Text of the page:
Thursday, October 19, 2006

Stone Pillows

Hannah went to bed with a rock last night. Bethany told me about it this morning. That’s how it is when you’re 18 months apart. The youngest tells everything. Hannah has been loading up her backpack with schoolyard rocks and lugging them home to show me—every day. This one has sparkles. That one writes in chalk. I toss them out the back door and the next day she raids the playground again.

When Bethany learned to walk, she also headed straight for the rocks. She still does and the smoother and bigger the rock, the greater the value. We can’t take a walk by the creek without stopping for every chunk of concrete strewn by the sidewalk and those black river rocks are more desirable than a teddy bear. The Japanese Gardens adjacent to the Houston Zoo was a favorite picnic spot where we would go to feed the magnificent orange and white Koi but Bethany wouldn’t let go of the smooth, dark stones to throw the bread. They come by it honestly enough, I suppose. I loved rocks, collected rocks, read books about rocks, dreamed of spending my life walking all up and down and over rocks.

I dined with an amethyst when Derek and Jemma had their wedding reception at the Houston Museum of Natural History. We danced around Tyrannosaurus Rex, threw rose petals under Pterosaur, ate cake with diamonds, emeralds, and a 2000-carat topaz in the darkened corridors of the gem display lit only by the fiber optic glow on crystals. But this was a cold and distant affection. I could only stare in awe.

Now I throw my daughter’s granite pieces out the back door and beg her to stop bringing them home. Somewhere along the paved asphalt of my adulthood I forgot what rock-cold smoothness felt like—the weight and heft in my fingers—the pleasure of holding a pebble worn to glass by water. I forgot the way granite glittered in the sun like a thousand minute rainbows and made me feel so rich, so wealthy. I have forgotten how to love a rock so much I’d want to sleep with it underneath my pillow. Or, like Jacob, use it as a pillow.

In Houston, I once had dinner with a NASA engineer and his wife. Their home was a typical, early 60’s architecture desperate for remodeling. I entered their spare living room strewn with a first-grader’s toys, devoid of decoration save one very tall display case with a glass front. Glass shelves sparkled and glowed with rock formations, fossilized Trilobite, asteroids, and jeweled minerals. The man, a geologist, had scoured the world for his collection. Some were Christmas gifts from his wife. One was from somewhere beyond this planet. I held it in my palm for a very long while, mesmerized. The permanence, the history, the physicality of the stone in my hand whispered a name.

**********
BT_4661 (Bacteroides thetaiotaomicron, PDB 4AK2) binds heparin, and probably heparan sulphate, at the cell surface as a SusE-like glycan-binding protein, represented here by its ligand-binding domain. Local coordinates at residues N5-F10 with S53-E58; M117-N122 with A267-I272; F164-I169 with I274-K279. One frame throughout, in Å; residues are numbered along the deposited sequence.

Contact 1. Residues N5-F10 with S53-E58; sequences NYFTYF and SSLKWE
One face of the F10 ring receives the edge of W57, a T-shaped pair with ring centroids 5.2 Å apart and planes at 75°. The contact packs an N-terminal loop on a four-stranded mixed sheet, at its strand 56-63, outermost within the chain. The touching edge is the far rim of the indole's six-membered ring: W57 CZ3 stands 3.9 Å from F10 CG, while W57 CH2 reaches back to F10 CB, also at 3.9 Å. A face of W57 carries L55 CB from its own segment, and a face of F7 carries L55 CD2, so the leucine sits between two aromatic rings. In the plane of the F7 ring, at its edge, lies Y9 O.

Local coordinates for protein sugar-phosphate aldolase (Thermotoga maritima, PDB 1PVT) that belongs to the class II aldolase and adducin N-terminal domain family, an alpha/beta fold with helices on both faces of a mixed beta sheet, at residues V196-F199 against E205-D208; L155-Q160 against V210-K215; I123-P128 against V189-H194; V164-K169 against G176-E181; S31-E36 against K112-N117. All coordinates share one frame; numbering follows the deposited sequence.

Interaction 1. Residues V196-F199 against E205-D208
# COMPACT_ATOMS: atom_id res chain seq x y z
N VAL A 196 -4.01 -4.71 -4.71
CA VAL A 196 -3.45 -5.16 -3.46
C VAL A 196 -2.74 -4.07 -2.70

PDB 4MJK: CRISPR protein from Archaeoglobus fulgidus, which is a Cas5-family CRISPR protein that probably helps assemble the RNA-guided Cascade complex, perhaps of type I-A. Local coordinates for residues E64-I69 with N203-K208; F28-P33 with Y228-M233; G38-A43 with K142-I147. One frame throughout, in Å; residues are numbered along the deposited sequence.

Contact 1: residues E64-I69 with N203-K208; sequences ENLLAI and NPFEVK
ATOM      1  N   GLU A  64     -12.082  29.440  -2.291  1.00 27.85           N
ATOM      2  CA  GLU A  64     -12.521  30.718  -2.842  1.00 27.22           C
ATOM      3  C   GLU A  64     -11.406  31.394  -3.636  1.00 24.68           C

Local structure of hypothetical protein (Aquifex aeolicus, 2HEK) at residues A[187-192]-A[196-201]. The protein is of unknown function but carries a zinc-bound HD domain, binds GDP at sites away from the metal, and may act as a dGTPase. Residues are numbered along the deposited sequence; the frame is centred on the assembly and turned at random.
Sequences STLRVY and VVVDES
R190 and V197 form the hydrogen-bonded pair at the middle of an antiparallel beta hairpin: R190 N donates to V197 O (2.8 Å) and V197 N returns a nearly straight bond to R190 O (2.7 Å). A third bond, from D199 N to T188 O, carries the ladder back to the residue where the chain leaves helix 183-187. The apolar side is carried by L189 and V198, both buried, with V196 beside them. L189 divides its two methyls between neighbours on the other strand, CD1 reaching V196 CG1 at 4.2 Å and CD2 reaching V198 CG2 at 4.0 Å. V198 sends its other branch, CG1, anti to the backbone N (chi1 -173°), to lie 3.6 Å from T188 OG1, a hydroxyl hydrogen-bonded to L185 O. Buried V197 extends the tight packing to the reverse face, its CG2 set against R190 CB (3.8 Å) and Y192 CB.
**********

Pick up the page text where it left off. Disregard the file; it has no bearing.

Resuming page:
If we ever forget what it is to be a child, the rocks and stones will cry out.


Karen Miedrich-Luo said...


allison said...

My girls were/are also rock collectors. I was always amused when they came home and unloaded their pockets of gravel, not remembering having done the same as a child. I then realized I am an adult-onset rock collector--I have brought home stones from many places I have travelled; stones are scattered around my house from Canada (with you), Florida, Maine, New Mexico, California, however, all unmarked. Now they are chunks of forgotten times and places, weighty souvenirs of geography I could not own but somehow tried to retain.

That idyllic photo of the girls, the sun burnishing their hair, breeze you can almost feel from the swing, what a Kodak moment...

Michelle Pendergrass said...

I'm a collector of rocks. Not highly special rocks, I don't think anyone would want my stones. But they're mine and they decorate my office each with a story to tell.

Zane (he's 7) is collecting stones, shells and feathers. Oh-and correcting his dad's grammar. I love it! :)

Amy C. Moreno said...

oooh, i loved reading this. DOn't throw the rocks out! Maybe you could build some sort of special rock wall for her with any rocks you don't want to keep indoors. This was a beautiful post. I love it that you passed down your love of rocks to her somehow without her even knowing. It's like that with my love of books and my daughter's love of books. We always have too many to read, and on trips we each bring about 6 to read (to have a choice, since we can never make up our mind)
There is something special about rocks. God's people used them as memorials along their way.

Karen Miedrich-Luo said...

That's a great idea Amy! I love it. We'll build a cairn or a wall (or an ashtray). Thanks!!

Leighsa said...

really enjoyed this post...I'm a rock painter ..natures canvas i get the appeal. ha ha :)